Spondylitis, Spondylosis, Spondylolisthesis: What Is the Difference?
The names of 3 health conditions that affect your spine sound very similar. However, spondylitis, spondylosis, and spondylolisthesis have some key differences. Here is a guide to each one.
Spondylosis develops with age
As people grow older, their bones can change. The bones in the spine are no exception. Some changes that occur are part of the normal wear and tear of the lower back. Bones get weaker, and little growths called bone spurs can develop. The discs in your back can lose moisture and shrink. When you develop symptoms as the bones in your back change, your doctor may tell you that you have lumbar spondylosis.1
If this age-related wear and tear happens to the spinal discs in your neck, it is called cervical spondylosis. Sometimes you can develop bone spurs in this area. Cervical spondylosis gets worse with age, but most people who have it do not have any symptoms. It is also very common. More than 85 percent of people who are over age 60 have cervical spondylosis.2
If you have spondylosis, you may not have any symptoms, or you may have a lot of symptoms. If you have pain, your doctor may tell you to treat it with ice, heat, or over-the-counter (OTC) medicines. Physical therapy and exercise may also be recommended.1
To add to the confusion, a condition called spondylolysis also causes back pain. However, this condition is more common in young people. Children and teenagers are more likely to get it, especially if they participate in activities like football in gymnastics.
With spondylolysis, a small crack, or a fracture, develops between 2 vertebrae. The vertebrae are the bones in the spine. Spondylolysis is very treatable and usually responds to drugs and physical therapy. Treatment is most successful when it is started early. If you or your child is having back pain, talk to your doctor.3
Spondylitis can affect other parts of your body
Spondylitis is also called spondyloarthritis, and there are different kinds. One is ankylosing spondylitis (AS). This type of arthritis affects the spine. It can cause pain, stiffness, and inflammation not just in the spine but also in the shoulders, hips, ribs, heels, and other joints. Sometimes, spondylitis leads to ankylosis. In this condition, some of the bones in the spine can grow together. This can cause the spine to be rigid and hard to bend.4,5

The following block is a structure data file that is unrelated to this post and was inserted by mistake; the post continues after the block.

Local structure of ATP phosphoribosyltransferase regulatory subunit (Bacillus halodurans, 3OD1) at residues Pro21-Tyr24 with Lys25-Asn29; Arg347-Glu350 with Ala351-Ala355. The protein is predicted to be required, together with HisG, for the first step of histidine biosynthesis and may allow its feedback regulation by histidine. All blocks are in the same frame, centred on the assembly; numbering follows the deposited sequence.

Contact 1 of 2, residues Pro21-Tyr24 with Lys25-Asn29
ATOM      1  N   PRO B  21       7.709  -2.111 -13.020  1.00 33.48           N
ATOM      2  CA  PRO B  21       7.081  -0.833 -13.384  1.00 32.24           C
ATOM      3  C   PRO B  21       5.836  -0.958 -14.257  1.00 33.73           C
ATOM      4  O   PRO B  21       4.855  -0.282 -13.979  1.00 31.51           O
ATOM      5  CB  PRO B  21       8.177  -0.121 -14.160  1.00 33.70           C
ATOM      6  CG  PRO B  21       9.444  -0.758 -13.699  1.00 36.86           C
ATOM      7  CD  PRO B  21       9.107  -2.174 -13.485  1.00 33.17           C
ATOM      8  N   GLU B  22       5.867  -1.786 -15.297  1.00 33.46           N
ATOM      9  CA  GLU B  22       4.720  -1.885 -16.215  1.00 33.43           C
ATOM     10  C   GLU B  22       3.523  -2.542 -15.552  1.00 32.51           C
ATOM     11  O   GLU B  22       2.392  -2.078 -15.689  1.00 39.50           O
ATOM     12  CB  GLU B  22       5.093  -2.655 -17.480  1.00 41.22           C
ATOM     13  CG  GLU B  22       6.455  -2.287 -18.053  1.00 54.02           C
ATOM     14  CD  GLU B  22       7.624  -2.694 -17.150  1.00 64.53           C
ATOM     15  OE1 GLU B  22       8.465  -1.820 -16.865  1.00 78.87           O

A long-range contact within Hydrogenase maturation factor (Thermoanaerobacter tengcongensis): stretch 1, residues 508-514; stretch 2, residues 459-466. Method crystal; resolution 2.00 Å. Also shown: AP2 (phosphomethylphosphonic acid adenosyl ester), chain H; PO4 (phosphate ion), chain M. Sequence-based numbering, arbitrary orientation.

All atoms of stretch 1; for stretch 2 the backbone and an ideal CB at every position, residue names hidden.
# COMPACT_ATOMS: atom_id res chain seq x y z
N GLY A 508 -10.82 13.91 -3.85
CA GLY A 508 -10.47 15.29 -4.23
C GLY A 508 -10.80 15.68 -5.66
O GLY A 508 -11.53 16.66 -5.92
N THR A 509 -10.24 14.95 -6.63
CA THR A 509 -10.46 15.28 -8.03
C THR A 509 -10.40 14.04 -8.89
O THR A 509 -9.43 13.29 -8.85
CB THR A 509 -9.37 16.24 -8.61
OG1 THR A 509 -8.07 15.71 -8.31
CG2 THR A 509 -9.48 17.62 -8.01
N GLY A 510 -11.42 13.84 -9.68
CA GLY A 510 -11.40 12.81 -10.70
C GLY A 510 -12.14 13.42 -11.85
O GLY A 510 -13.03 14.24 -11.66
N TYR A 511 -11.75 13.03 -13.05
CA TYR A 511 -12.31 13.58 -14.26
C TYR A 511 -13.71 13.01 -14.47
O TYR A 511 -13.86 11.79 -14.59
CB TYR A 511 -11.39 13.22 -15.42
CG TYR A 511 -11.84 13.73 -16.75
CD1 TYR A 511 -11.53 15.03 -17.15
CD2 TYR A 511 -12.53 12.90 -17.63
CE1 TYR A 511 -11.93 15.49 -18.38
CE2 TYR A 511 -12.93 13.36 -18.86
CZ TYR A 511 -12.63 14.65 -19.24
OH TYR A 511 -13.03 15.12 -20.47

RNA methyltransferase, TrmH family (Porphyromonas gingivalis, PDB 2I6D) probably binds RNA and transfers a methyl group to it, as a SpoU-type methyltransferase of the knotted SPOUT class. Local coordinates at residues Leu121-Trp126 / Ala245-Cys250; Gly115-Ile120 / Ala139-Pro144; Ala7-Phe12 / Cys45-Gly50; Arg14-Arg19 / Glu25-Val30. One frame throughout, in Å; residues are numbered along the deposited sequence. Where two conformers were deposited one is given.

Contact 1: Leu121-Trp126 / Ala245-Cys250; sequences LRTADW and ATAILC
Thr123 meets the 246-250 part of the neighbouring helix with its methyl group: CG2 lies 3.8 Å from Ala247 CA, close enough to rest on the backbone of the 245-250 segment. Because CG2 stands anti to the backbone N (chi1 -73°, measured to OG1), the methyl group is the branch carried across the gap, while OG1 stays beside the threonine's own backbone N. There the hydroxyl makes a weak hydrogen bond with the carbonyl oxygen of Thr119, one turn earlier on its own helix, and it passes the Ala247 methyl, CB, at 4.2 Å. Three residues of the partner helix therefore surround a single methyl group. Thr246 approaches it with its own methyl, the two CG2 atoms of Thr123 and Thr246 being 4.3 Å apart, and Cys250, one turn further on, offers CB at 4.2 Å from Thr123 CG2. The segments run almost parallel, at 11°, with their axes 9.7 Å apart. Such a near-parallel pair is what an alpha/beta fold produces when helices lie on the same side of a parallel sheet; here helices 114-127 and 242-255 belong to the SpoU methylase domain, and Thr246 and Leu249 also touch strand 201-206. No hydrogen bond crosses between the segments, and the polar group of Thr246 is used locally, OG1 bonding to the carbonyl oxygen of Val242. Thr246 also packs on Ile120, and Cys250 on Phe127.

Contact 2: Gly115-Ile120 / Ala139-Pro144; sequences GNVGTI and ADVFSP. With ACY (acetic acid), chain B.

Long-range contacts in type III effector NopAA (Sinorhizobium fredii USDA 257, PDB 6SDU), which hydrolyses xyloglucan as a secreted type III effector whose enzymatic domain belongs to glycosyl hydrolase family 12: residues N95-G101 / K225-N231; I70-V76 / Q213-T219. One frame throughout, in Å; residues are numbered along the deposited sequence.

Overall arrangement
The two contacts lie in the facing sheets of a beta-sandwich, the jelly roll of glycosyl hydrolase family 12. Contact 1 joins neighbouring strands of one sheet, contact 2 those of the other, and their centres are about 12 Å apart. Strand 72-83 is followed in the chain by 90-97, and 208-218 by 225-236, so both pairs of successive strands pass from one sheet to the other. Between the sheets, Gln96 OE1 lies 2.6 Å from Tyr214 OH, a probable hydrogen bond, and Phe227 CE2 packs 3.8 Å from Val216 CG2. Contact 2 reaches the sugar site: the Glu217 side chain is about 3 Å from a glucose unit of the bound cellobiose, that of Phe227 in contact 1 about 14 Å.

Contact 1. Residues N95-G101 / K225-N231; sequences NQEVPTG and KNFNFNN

In many people, mild episodes of back pain and stiffness can come and go. However, other people with this condition can have severe back pain and stiffness.5
Spondylitis and spondylosis are similar. They can both cause chronic back and hip pain. However, the immune system attacks the joints in spondylitis. Spondylitis typically develops before the age of 45. Spondylosis becomes increasingly common the older you get. It is not an inflammatory condition like spondylitis.6
Spondylolisthesis causes back pain and stiffness
In this condition, a vertebra in your back slips out of place. This causes pressure on the bone below it and pain in the lower back. It could happen if you already have spondylolysis. If this is the case, it is called isthmic spondylolisthesis. It also could happen as you get older and the discs in your back that cushion these vertebrae lose water. This form of spondylolisthesis is called degenerative spondylolisthesis. It is more common after the age of 50 and more common in women than in men. When the discs thin, it is more likely that they can slip out of place.7
You may experience back pain and stiffness, difficulty walking or standing for long periods, and even numbness and tingling in your feet. The first treatment may be to take a break from strenuous activities. You also may be instructed to take an OTC drug like ibuprofen or naproxen. An injection of a steroid drug and physical therapy can help, too. Most of the time, you can get relief from your symptoms without having surgery.7
How often do you experience flare ups?